Few will be strangers to the phenomenon of encountering a rare or wholly unfamiliar word in a striking way only to be regaled by the universe, over the next week or two, with dozens more instances of it, and so tonight while sitting on the sofa with a work novel I was unsurprised by the following, where the heroine Emily is discussing her reading tastes and habits:
... unfamiliar words could spring off a page and bounce into my consciousness with all the esprit of an energetic child. So it was that I was introduced to 'crepuscular' in Hunt the Slipper and carried it around with me, a blood-borne literature virus. Years later it leapt from The Virgin Suicides and announced that Trefusis, Eugenides and I were inexplicably bound by our shared intimacy with this arcane and delicious word.

I looked up from my book, out through the open back door, to see that it was indeed that time of the evening when all the flowers in the garden have disappeared except the white ones, which were still looming up at me out of the solidifying dark. Crepuscular.

Then I got curious and went after it, thinking that dictionaries on and offline might have more to tell, and found out something I hadn't known before: that it refers not just to twilit-ness in general but also more specifically to creatures that are active at dawn and/or dusk. The kangaroo is a crepuscular beast. Who'd have thought.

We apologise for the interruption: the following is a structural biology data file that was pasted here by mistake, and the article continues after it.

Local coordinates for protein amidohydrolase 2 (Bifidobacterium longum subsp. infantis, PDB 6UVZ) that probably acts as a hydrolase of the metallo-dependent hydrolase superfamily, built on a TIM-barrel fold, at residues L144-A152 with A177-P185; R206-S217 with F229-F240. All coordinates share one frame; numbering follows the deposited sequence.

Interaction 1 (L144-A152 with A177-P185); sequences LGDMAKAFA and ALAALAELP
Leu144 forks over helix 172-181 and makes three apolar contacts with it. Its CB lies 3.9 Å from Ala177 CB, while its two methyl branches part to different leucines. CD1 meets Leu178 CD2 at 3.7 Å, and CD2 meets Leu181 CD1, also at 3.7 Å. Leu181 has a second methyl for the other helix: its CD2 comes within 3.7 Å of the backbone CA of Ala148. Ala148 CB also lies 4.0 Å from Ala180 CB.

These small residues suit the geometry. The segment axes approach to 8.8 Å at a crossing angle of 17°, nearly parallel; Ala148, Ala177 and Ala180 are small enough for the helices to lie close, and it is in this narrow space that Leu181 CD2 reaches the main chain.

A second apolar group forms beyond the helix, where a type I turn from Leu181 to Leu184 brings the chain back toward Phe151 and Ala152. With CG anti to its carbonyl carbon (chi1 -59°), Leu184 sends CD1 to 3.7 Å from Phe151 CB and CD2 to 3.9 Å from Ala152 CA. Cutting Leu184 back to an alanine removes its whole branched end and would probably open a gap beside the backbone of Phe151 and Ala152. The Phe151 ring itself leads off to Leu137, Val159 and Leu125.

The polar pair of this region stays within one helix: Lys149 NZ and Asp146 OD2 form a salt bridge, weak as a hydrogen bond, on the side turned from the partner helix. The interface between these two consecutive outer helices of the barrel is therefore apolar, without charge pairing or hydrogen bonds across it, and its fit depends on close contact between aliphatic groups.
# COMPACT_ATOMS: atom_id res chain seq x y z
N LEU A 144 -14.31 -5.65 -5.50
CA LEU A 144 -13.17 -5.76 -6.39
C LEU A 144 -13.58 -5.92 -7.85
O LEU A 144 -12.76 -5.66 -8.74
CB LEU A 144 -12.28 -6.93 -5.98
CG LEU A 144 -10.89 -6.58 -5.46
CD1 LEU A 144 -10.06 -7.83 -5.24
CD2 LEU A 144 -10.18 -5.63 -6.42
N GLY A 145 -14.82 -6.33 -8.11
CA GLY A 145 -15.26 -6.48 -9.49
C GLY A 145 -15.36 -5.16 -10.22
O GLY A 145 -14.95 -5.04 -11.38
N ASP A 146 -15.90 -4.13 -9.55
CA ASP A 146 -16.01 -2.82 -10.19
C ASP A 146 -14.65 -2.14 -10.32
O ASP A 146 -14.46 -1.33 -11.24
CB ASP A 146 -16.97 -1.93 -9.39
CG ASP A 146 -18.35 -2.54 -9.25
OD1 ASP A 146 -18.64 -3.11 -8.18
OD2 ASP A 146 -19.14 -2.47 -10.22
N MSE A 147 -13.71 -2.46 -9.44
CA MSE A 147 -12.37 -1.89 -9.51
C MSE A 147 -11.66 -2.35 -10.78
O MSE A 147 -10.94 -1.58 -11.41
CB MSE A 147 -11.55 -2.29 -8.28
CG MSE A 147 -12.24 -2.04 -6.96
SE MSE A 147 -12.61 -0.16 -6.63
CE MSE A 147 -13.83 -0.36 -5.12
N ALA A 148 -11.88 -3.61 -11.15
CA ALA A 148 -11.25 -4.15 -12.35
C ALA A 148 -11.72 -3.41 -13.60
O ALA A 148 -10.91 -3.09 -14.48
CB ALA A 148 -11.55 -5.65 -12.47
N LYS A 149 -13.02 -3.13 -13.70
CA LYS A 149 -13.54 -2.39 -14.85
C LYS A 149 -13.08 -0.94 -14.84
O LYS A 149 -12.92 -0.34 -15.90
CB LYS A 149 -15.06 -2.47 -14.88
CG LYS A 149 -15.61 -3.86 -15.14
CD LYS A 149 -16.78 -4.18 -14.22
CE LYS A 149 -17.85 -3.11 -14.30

Just as well it's a Superfood

In a fit of idle curiosity, I counted the blueberries while I waited for the coffee to start bubbling up, and then I did the maths. They cost me 7.87 cents per blueberry, including the little shrivelledy one. And I'm going to eat them very very slowly.

He's my man, and I don't care how much it costs

This is Leonard Cohen in 1970, the year I was in what's now called Year 12: he was thirty-six and I was seventeen.

It was the year I first discovered him: I read Beautiful Losers, bought Songs From a Room and Leonard Cohen with saved-up pocket money, bought the sheet music and learned to play and sing fifteen or twenty of the songs:

(Question: when did she study for her exams? And does this explain the D for Matric Modern History, which still rankles all these decades later and which her entire undergraduate career was one long attempt to redeem?)

(Also, my mother made that round cushion, which was a kind of steely grey-blue velvet.)

Three years earlier my heart had been broken by my first-ever boyfriend, a beautiful Greek boy, who engendered a helpless lifelong passion for swarthiness in all its lovely forms.

Over the decades, Leonard and I drifted apart. And then one day a few years ago, my friend R played me this and I fell in love all over again.

R texted me today to say he's playing here on Australia Day and do I want to come with her. Hah. It's an outdoor concert at a winery down in the paradisal Southern Vales and he's being supported by Paul Kelly. On the other hand it's going to cost hundreds of dollars and it'll probably be 42 degrees. But I do not care.

Wednesday, October 29, 2008

The light in the garden